Thursday, September 15, 2011

Another example of BlinkM and LED accents

The sign project continues to evolve. It looks like the material of the sign will be changing and the lighting on the sign itself will be very strong, so subtle changing lights behind it may or may not be the best solution for the dynamic, high-tech feel we're going for. Since the desk area layout is also changing, there will be a more open space and more light.

I'm doing more research to get more ideas for the best design. I like the LEDs under the acrylic, and the arrays of LEDs in the cubes.

This is the LED Glass Desk. These are single-pixel, BlinkMs under frosted glass. 

Wednesday, September 14, 2011

LPD8806 and progress on the netlogicdc sign

LPD8806 Interactive code
The office build-out is coming along, and I'm continuing work on the the design to get a prototype out.

I picked up a Digital Addressable RGB LED from Adafruit. After messing around with it a few nights, I finally got it working with the test  it up with the test code, so I'm confident I can use this to create my project.

This a really cool  component. It has 32 addressable RGB LEDs per meter. Each LED can be individually addressable. The strip itself can but cut into 2 LED segments, so any length of LEDs can be addressable. The 5 meter roll has 160 LEDs.

Adafruit has published code on the Adafruit LPD8806 github repo to get you started. This is a library that you add to Arduino, which makes it very easy to send commands to the strip.

Goals for today's post
I wanted to understand better the functionality of this LED strip, so I built an interactive Arduino program so I could send individual commands to the strip. So the goals for today's post are:
  1. Create a Arduino script to allow me to - interactively via serial - enter a single LED's color and fade time. Done.
  2. Create a randomized sequence of flashing LEDs, an effect somewhat like starlight. So far I'm working on getting the randomization to fade in and out.
Interactive Serial
I built a simple serial interactive sketch for Arduino. I used the interactive code for the BlinkM LED from Todd Kurt to model an interactive serial session using the built in serial monitor on the Arduino IDE. If you are using the original Adafruit code, you'll need to add the correct library to your Arduino program folder.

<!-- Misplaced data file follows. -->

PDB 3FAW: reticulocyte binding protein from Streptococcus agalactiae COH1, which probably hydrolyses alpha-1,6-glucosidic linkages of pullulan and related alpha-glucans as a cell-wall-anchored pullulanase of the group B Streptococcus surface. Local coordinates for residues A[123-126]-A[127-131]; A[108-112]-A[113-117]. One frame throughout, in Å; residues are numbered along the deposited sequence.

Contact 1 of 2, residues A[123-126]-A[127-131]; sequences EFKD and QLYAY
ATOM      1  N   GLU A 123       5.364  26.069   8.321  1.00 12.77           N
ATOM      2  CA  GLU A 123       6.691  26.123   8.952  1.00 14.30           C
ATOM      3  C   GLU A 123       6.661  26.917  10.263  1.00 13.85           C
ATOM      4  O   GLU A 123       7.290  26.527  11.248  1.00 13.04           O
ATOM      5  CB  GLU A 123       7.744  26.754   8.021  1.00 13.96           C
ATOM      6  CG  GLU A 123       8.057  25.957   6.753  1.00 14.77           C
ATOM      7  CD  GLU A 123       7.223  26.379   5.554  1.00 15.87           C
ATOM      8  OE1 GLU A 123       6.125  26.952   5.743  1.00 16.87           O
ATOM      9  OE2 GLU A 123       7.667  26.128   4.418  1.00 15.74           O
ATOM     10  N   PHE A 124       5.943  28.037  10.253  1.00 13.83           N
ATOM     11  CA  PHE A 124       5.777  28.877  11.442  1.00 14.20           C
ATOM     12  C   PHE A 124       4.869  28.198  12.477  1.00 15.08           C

Download my interactive serial sketch for the LDP8806 on github. You'll need to use my updated Adafruit library with the Arduino sketch. This is so that you can use both the older Adafruit libraries alongside the newer optimized cjbaar libraries.

Be aware that you'll need to update any sketches by finding and replacing LPD8806 with LPD8806old in any sketches to use the old code.

The biggest sketch difference is that the new code uses the specific SPI pins on the Arduino board, whereas the older Adafruit code allowed you to specify which digital pins to use.

Once the sketch is running on your Arduino UNO, open the serial monitor using the Arduino IDE. The following commands will interactively change the string LEDs:
 r - (r)eset
 c - (c)olor chase
 w - (w)heel
 i - colorW(i)pe
 s - (s)et inidividual to R, G, B, LED
 f - set (f)ade speed
This should give you a good idea of the various capabilities of the Digital LED Strip.

Randomized Sequence
Based on the results of the interactive program, I built the following sketch, strand_nldc_green, for a sequence to base the netlogicdc sign off off. The company colors are green, so it's called the nldc green sketch. Note that the program is actually blue. While tinkering, the blue is much more easy on the eyes.